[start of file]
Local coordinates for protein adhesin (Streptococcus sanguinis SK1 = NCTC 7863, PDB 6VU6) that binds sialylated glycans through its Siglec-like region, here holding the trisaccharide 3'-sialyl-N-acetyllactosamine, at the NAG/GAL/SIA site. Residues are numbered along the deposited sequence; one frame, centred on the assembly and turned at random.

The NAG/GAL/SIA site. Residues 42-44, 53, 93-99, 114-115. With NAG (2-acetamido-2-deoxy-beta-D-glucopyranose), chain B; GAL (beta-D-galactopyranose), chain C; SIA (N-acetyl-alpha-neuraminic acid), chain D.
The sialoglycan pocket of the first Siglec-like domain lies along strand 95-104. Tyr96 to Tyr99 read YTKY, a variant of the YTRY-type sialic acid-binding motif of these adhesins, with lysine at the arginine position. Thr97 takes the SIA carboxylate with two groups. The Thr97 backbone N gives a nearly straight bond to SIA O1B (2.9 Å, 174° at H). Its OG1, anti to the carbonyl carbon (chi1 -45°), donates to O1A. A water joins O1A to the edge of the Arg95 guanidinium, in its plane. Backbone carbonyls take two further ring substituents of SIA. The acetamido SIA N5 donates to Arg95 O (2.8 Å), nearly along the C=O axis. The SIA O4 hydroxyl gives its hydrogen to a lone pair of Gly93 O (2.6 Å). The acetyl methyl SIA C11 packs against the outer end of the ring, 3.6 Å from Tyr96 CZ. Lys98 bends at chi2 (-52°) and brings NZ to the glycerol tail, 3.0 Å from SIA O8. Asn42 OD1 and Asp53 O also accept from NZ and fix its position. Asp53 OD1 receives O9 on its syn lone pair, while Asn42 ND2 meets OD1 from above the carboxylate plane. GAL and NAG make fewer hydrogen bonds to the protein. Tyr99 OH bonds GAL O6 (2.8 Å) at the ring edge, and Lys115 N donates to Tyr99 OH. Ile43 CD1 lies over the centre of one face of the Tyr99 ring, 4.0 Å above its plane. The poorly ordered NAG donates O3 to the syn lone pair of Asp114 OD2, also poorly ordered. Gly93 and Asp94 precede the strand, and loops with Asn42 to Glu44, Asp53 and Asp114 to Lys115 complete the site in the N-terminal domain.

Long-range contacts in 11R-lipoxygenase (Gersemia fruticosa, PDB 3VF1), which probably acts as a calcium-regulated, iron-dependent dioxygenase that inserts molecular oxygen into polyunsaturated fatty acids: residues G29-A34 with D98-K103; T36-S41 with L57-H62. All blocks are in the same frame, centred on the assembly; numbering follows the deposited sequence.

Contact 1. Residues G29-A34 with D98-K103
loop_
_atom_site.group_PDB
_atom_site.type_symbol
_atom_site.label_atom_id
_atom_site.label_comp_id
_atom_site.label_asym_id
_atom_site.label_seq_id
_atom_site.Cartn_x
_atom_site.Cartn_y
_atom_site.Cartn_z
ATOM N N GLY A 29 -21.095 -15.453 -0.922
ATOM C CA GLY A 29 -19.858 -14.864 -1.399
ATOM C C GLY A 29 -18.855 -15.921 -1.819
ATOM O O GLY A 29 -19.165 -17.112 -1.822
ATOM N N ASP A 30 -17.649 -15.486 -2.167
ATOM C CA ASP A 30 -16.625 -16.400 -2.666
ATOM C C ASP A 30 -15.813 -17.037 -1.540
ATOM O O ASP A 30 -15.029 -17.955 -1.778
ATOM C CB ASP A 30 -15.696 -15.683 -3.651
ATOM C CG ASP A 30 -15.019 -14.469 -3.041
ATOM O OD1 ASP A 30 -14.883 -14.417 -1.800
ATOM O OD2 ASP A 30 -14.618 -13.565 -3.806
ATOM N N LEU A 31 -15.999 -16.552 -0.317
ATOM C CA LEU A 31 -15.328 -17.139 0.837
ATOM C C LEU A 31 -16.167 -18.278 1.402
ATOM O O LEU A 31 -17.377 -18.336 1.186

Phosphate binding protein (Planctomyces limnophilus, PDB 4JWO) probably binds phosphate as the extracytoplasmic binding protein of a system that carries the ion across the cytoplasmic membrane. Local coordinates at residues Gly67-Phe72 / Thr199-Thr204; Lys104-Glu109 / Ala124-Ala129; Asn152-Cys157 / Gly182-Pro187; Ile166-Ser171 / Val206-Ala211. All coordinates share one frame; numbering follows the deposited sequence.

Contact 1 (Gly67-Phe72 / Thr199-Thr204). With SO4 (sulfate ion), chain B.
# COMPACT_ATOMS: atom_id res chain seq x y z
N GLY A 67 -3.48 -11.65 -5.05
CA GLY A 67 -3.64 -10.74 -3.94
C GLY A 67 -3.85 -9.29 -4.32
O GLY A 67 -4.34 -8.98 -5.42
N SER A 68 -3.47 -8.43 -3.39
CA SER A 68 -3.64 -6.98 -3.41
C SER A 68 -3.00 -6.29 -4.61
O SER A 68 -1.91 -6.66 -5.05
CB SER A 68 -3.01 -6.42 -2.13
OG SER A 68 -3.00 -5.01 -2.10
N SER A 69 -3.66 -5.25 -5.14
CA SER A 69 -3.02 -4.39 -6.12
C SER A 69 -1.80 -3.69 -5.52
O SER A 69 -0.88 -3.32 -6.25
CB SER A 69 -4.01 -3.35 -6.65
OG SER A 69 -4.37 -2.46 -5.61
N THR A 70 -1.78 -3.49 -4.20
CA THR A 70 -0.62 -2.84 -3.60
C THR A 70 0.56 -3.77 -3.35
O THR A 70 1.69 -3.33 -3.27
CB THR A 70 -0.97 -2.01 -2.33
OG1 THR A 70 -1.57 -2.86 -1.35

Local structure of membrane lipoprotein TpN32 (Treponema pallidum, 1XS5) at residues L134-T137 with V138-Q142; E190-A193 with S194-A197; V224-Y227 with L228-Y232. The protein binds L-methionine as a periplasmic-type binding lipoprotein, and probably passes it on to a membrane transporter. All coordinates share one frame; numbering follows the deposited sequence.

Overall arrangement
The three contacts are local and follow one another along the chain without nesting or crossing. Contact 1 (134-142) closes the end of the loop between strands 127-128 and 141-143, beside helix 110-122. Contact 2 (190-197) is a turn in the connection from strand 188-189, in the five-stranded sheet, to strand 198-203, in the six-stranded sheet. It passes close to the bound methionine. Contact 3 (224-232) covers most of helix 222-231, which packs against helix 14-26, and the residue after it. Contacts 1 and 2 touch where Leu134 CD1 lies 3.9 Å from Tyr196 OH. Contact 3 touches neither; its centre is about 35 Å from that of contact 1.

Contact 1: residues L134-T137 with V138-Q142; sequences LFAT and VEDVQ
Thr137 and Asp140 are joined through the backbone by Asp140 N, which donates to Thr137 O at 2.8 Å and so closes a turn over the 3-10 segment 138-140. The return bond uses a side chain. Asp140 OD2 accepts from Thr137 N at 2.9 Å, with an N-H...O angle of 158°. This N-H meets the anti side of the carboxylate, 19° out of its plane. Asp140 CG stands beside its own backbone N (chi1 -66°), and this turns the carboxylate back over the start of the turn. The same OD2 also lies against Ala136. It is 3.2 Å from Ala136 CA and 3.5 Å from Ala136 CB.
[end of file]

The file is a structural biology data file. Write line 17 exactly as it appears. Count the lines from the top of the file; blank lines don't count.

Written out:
ATOM C CA GLY A 29 -19.858 -14.864 -1.399